Most IP practitioners have a similar history to tell when looking back on their careers: time spent configuring lots of routers to make big deployments possible. I always appreciated the responsibility that came with participating in these projects, and I would capture these memories on a photo archive throughout my career.   

Ivana+Lemos+Configuring+Routers_1     Ivana+Lemos+Configuring+Routers_2

Even though these are good memories, one aspect was challenging: the need to manually configure and repeatedly type nearly the same configuration using the command-line interface (CLI) – over and over again.

Thinking back, I have configured 100's of routers with 1000's of line configuration scripts! The simple math still amazes me. I have manually typed hundreds of thousands of command lines.

Why have we been doing so much manual configuration?

Historically, Simple Network Management Protocol (or SNMP) has been used to monitor all types of red and green statistics and charts showing how your devices were performing. SNMP was designed to support monitoring as well as configuration aspects, but it has not been a practical choice for the configuration of networks, especially as they have scaled.

For decades, people have been trying to automate the configuration of routers. They have used device-specific tools, proprietary integration, and scripts to push through different proprietary CLI with little choice of other standard data representation technology other than SNMP management information base (MIB).

As time passed, more and more network engineers realized – as I did - that those everyday tasks they frequently did on a repetitive basis aren’t just time consuming but are also prone to human errors. It was clear, there is a need to automate those tasks for the health of the business (and our own).

But how could this be done?

NETCONF/YANG: Wind of Change

The industry realized standardized data models and configuration protocols were needed. So, the IETF's Network Configuration Protocol (NETCONF) and Yet Another Next Generation (YANG)  data modeling language were developed to add structure, interoperability, and control to an otherwise chaotic configuration environment.

One often overlooked aspect, and reason this hasn’t happened sooner, is NETCONF standards were published years before the IETF standardized YANG. Over that timeframe, the overall NETCONF adoption was limited, because it was only when paired with YANG data modeling language that practical automation could be achieved and we started listening to the wind of change.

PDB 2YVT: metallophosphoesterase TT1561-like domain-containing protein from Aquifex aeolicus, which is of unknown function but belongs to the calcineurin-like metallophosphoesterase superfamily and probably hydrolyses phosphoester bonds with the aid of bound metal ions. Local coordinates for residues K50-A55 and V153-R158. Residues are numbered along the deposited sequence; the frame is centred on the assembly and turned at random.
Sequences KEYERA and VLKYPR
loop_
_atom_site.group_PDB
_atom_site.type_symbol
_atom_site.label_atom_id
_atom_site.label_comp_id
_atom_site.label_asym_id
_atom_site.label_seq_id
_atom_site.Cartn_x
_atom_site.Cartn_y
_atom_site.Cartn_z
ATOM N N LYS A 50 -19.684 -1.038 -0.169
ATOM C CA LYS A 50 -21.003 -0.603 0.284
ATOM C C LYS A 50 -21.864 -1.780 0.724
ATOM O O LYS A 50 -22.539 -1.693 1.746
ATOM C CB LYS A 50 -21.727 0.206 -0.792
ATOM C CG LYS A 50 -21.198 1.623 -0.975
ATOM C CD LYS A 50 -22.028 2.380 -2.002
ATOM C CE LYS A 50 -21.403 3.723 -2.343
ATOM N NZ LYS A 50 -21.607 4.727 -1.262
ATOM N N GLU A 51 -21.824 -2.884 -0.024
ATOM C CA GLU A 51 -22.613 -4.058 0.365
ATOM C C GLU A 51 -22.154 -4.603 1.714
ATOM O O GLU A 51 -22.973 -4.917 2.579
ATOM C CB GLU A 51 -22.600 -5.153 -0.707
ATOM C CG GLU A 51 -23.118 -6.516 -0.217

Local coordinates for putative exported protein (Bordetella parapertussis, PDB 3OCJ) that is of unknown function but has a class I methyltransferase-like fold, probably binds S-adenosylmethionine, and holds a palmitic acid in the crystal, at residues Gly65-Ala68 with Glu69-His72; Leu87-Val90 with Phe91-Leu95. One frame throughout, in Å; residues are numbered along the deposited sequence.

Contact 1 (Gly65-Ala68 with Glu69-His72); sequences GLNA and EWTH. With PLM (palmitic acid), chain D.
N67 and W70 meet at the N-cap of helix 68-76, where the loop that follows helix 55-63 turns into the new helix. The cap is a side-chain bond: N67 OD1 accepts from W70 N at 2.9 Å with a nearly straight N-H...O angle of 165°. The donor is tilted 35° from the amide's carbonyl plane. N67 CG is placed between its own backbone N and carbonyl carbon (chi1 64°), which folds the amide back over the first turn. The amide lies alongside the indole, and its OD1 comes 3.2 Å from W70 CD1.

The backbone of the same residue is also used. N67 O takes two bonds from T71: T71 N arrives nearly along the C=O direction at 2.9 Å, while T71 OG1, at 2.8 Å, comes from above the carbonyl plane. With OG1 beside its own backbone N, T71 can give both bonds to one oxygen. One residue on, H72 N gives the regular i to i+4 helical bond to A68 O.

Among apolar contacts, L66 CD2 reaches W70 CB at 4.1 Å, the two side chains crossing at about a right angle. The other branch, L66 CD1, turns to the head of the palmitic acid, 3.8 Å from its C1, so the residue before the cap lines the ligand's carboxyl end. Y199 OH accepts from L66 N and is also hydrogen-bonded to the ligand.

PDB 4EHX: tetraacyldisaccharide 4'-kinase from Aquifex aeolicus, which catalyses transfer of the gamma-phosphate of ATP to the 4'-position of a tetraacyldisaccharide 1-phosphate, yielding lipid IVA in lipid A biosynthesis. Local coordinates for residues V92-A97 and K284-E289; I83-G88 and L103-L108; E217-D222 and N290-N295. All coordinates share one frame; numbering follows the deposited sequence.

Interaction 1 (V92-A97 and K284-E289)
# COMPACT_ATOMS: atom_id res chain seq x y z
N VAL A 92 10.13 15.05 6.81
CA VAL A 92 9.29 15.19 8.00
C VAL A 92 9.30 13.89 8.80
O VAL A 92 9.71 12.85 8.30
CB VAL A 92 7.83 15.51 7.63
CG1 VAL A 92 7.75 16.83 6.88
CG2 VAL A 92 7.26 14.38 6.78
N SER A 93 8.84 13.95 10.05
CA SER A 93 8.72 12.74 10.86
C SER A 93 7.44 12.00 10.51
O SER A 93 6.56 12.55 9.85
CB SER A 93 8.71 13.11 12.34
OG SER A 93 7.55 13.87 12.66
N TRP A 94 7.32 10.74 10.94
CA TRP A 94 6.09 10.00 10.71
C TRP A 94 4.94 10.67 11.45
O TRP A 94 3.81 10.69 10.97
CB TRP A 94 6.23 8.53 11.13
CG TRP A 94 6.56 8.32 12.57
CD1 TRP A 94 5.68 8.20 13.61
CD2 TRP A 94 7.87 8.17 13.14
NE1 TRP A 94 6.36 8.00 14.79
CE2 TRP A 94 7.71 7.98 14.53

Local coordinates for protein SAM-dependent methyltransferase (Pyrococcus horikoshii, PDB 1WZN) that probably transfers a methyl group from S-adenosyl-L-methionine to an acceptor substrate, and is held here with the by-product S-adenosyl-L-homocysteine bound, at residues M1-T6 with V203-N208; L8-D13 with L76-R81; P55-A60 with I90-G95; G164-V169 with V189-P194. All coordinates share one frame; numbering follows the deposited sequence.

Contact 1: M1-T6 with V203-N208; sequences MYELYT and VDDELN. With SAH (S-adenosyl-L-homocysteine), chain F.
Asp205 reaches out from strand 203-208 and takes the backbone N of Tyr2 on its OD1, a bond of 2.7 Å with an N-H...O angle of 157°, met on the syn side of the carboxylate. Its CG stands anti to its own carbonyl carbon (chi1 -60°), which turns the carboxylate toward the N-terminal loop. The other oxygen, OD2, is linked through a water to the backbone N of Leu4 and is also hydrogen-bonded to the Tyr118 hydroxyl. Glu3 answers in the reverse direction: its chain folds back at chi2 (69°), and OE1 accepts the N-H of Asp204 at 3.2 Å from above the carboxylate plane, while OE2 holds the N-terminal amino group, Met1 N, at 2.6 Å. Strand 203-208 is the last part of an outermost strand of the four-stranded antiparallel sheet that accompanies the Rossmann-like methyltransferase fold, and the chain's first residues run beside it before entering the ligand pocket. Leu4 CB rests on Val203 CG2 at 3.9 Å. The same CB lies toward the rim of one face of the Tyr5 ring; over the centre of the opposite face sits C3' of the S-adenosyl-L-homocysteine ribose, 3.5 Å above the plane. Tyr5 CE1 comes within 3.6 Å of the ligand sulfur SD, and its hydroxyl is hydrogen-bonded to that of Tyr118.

The table below summarizes how the configuration management protocols mentioned up to this point changed over time:


Don't worry if you are starting with the concepts of "Modules", "YANG", "NETCONF", "XML". Here is a straightforward 20-minute Webinar Series resource you can dive into to jumpstart your journey.

Now, if you are about to implement or implementing NETCONF/YANG and SDN management, I'd suggest reading further. It will be worth your time!

3 tips to make your NETCONF/YANG implementation successful:

  1. You need the right equipment — Investing in a programmable hardware infrastructure should precede automation.  It can be extremely difficult to automate the network at scale if some routers do not support standardized data modeling and configuration protocols (e.g., NETCONF/YANG).
  2. Use APIs instead of CLI — Harness the power of modern software and use Application Programming Interfaces (APIs) for automation. YANG itself is not an API nor a configuration mechanism.  YANG is the language used to build data models of the network and its capabilities.  Once you have YANG data models, you can use APIs to programmatically operate on the data model to configure and monitor the network.  These APIs can be NETCONF or others such as gNMI/gRPC.  But remember, whatever API you use should operate on the YANG data models.
  3. Make sure you have CLI and NETCONF parity – When using NETCONF/YANG, you need access to the same capabilities and state that you have with the CLI.  NETCONF/YANG should not just cover some aspects of the router. The manual CLI-based management and the automated NETCONF management must yield the same results.  At Ciena, we are proud that our SAOS next-generation operating system (OS) CLI is based on and consistent with YANG data models. So, there are no deployment mismatches or surprises.

Ciena has been actively participating in industry interoperability and deployment testing on a regular basis, such as that conducted by The European Advanced Networking Test Center (or EANTC). The 2021 NETCONF/YANG results are very illuminating and can be found here

Final thoughts

When we first started to build networks, it was about connecting locations. Then we began to connect people with wireless networks. Next, we built networks to connect machines. Now we are building networks to connect application workloads. The combination of places, people, machines, and applications have driven up the demand for intensive configuration of networks.

We must ponder the day of CLI scripting ending. For this to be possible we must adapt, our hardware must become more programmable, and our processes more automated. At Ciena, we call this combination of a programmable infrastructure with analytics driven intelligence the Adaptive NetworkTM.

It is always fun to look back at old memories – and see how things have changed. As our customers work on their network evolution journey, it’s exciting to be on the forefront of this change, working together to make this a reality - and updating our photo albums along the way.